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100 Facts On Reparations For Native Black Americans

100 Facts On Reparations For Native Black Americans


39. Apologies

An official apology would have to be part of reparations, most advocates agree. “So many governments, institutions and private businesses in the U.S. are implicated in slavery and post-1865 injustices that it would be impossible for them all to apologize at once. But a good start would be an apology for slavery by the president of the United States, joined by the governors of every state that ever permitted enslavement,” wrote Rhoda E. Howard-Hassmann, Professor Emeritus in the Department of Political Science at Wilfrid Laurier University, according to an article for The Conversation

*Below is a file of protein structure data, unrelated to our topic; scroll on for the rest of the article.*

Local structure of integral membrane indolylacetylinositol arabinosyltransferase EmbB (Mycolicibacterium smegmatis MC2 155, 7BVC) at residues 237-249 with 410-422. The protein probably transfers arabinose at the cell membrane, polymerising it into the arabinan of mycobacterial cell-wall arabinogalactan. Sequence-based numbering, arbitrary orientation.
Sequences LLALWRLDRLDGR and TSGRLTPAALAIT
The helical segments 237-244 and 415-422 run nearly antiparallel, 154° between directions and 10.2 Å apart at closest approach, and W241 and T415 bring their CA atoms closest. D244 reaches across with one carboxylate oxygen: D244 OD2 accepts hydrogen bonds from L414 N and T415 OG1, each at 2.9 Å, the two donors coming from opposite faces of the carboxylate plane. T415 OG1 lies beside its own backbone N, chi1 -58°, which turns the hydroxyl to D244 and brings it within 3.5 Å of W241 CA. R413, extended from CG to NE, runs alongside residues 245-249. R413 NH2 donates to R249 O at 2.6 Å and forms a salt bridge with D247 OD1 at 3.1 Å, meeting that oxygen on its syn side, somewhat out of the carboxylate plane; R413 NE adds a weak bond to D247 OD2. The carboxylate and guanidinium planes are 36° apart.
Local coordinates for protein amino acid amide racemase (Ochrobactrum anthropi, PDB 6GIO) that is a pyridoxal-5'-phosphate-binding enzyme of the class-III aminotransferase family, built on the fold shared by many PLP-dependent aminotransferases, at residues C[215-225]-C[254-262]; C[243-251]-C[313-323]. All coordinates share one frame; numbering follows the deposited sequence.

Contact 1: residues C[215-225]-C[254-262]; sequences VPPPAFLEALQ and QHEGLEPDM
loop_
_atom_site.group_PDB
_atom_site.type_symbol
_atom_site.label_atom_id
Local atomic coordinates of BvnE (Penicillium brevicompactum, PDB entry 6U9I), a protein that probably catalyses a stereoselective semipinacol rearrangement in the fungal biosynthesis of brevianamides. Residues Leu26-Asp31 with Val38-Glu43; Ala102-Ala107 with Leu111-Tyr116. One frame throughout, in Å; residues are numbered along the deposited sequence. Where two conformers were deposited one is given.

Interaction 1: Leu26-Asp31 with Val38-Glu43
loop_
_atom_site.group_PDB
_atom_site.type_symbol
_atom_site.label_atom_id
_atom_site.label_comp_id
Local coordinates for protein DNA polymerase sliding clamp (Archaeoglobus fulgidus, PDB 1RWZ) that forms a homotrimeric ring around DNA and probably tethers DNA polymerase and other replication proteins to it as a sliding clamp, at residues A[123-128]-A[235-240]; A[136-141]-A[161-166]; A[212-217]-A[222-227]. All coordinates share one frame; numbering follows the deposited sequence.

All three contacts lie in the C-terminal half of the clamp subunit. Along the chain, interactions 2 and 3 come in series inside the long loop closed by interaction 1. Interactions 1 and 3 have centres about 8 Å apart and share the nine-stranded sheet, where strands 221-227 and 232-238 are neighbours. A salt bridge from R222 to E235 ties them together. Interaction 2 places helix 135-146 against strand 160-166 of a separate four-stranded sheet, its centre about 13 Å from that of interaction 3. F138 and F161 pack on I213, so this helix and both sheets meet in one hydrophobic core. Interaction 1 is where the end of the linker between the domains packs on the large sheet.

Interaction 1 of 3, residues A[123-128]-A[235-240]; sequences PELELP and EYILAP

Many white and other Americans may oppose reparations to African-Americans on the grounds that neither they nor their ancestors had anything to do with the many ways African-Americans were and are oppressed, Howard-Hassmann said.

“But as citizens — whether of the U.S. or, in my case, Canada — we have a responsibility to make amends to fellow citizens who have been harmed by the past or present policies of our governments. Acknowledgment is a first step forward. Apologies, memorials and financial reparations continue the process,” she continued.


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